September 25, 2022

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Social media jumps the Sea kitten: prenatal Tweeting

Social media jumps the Sea kitten: prenatal Tweeting

Welcome to another edition of “Seriously?”, the monthly column where I serve up the wacky, the baffling, and the amusing from the world of social media, PR, and communications. As we all know, sometimes making the best use of these new communications channels requires outside-the-box thinking, and sometimes outside-the-box thinking results in people going just a wee bit off the rails.

Whether overreacting to a bit of news with an absurd blog rant, launching a nonsensical marketing campaign, or perhaps engaging in a meaningless online kerfuffle–I’ve got everything that left me scratching my head in the last few weeks and saying…”Seriously?”

Take, for example, the idea of prenatal Twitter.  Yes, you read that right. Tweets. From the womb.

I honestly had to read this post twice when I came across it last month to make sure I had it right. There are already plenty of mommy (or daddy, for that matter) blogs out there that use the cutesy gimmick of blogging from the baby’s point of view. Not my cup of tea, but hey, I’m sure they have a good time and it’s just harmless fun.  But a Twitter feed tracking when the little bundle of joy is kicking? Say it with me now: Seriously??? Is there even an audience for that? What’s next, specially wired knickers that will produce a blog post and Facebook status update the moment mommy’s water breaks? Sounds gross and disturbing, right? Well, yes. And so is this. Not to mention, I’ve had friends who were afraid to use their microwaves while pregnant, let alone strap on some crazy electronic belt to let their little one Tweet.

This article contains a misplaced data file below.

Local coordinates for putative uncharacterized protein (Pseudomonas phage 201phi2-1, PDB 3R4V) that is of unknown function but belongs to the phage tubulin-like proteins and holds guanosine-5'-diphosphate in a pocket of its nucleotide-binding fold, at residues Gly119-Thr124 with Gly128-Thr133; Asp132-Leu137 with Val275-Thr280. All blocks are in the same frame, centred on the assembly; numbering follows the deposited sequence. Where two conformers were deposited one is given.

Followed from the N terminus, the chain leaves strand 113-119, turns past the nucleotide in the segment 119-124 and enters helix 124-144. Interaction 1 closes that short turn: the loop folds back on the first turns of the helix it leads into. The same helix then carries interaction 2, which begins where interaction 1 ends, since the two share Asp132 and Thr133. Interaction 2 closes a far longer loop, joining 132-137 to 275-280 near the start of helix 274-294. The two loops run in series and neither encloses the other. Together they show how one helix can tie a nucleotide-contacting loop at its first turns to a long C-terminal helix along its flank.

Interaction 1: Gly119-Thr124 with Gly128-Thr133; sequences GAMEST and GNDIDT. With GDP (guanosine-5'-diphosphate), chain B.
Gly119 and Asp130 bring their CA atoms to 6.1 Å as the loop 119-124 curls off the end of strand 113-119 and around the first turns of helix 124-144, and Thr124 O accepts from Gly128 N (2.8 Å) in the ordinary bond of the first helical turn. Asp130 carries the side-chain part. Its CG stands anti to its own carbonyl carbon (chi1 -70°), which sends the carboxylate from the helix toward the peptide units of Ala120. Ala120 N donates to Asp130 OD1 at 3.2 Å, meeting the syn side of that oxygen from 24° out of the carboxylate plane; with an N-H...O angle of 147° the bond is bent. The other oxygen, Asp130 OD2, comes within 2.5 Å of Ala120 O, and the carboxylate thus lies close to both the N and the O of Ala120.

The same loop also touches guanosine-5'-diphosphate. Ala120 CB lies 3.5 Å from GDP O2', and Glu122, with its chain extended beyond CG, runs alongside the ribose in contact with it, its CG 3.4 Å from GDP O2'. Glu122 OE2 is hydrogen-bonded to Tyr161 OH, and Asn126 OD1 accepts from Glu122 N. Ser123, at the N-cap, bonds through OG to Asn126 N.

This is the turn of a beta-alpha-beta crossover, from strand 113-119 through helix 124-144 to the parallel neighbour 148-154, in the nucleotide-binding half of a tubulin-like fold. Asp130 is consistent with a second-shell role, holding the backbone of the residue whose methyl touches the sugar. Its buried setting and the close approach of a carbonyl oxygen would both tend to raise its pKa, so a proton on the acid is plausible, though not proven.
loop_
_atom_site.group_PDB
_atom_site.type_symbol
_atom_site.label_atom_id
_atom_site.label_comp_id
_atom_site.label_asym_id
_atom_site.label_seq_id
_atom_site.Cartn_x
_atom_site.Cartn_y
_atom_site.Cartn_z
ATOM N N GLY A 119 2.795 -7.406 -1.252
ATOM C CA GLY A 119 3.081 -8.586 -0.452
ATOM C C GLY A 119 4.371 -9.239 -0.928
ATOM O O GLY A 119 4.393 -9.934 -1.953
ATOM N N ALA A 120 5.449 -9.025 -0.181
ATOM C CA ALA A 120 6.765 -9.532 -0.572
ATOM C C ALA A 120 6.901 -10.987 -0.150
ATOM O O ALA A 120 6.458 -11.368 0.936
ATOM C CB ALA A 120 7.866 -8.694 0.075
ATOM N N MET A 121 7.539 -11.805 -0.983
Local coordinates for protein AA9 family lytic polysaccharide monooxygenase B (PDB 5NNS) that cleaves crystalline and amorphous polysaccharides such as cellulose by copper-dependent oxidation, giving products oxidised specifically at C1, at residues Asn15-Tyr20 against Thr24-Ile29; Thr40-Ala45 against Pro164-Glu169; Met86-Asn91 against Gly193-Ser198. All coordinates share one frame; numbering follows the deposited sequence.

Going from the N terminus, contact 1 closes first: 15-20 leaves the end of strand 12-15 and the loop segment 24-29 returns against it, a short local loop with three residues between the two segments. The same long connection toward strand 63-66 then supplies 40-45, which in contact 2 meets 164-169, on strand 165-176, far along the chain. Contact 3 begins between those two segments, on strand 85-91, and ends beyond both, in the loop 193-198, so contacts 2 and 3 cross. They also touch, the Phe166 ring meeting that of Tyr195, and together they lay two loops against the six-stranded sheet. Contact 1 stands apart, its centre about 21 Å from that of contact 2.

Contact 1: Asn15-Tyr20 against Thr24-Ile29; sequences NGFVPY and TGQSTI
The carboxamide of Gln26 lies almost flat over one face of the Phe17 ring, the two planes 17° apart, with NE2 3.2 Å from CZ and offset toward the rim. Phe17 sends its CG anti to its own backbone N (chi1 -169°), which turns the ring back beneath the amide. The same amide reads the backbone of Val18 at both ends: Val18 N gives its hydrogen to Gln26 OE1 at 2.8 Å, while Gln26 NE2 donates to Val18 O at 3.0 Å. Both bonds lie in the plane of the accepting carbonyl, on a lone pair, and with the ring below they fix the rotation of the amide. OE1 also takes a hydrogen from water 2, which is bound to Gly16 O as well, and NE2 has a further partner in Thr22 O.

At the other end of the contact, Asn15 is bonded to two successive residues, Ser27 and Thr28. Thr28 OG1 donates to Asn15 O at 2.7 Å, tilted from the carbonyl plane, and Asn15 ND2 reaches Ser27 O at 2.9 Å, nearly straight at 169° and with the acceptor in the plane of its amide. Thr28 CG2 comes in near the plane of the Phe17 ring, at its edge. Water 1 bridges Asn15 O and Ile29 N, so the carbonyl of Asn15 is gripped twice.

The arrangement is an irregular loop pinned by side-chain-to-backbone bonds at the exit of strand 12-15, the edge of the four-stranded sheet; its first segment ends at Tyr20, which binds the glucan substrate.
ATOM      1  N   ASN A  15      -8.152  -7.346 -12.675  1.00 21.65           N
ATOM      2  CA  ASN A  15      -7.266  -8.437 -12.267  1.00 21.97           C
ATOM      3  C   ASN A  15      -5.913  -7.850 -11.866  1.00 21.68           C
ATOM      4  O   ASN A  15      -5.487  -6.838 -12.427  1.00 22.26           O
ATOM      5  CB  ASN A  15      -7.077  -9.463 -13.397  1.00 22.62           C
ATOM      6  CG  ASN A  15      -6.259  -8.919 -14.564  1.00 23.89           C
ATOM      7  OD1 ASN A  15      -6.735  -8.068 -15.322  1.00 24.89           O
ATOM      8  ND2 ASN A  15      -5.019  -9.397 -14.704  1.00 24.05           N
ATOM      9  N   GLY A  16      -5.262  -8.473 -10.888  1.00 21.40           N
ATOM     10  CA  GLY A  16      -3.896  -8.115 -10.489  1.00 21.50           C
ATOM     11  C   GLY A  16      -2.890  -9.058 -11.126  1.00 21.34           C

In other creepy news, what is it with Burger King ads that seemed designed solely to freak me out? First was the commercial where the guy wakes up and the “King” is in bed with him, staring at him like a serial killer, and next comes the “Whopper Virgins” campaign. My first reaction to these ads was that the idea is an odd combination of clever (scouring the world for people who have never had a hamburger in their lives for a “pure” taste test) and disturbing (did it not occur to them that the reason some parts of the world don’t have hamburgers is that some parts of the world don’t have food?). In the end, it’s like a live demonstration of all the reasons the rest of the world hates America. When the ads debuted last month they received a fair amount of criticism (culminating in a brilliant, spot-on spoof on “SNL” this past weekend). From a viral standpoint, this campaign doesn’t come close to some of Burger King’s previous spots, including the outstanding “Whopper Freakout” and the silly-yet-awesome “Subservient Chicken.” When a brand shows they can bring it in using social media channels, I expect a lot; and “Whopper Virgins” doesn’t deliver anything but a helping of first world guilt. Seriously.

Next up, another wacky marketing ploy from People for the Ethical Treatment of Animals (PETA). The animal rights group is attempting to re-brand fish as “sea kittens.” No really…seriously. I’ve never really been a fan of many of PETA’s unconventional efforts at raising awareness, but I do admire their sense of panache and fearlessness. Sticking mostly nude women in cages to protest the unfair treatment of livestock will always get you a bit of blog ink, right? They also seem to take the “no publicity is bad publicity” approach; courting controversy appears to be one of the ways they shine the spotlight on their causes (a subject we tackled on the Roundtable after their ill-advised plan to use the Greyhound bus slaying in Canada to draw attention to greyhound racing). But this is just silly–fish may not be as cuddly as a panda bear or a baby seal, and commercial fishing may not be as grisly and stirring as images from the slaughterhouse, but PETA, I beg you–find another way. Because, sea kittens? Seriously?

Sarah Wurrey is a public affairs professional in Washington, DC. She is the former managing editor of Media Bullseye and a co-blogger at, where she co-hosts the sporadic Blogstring podcast. She can also be found at her personal blog and on Twitter at

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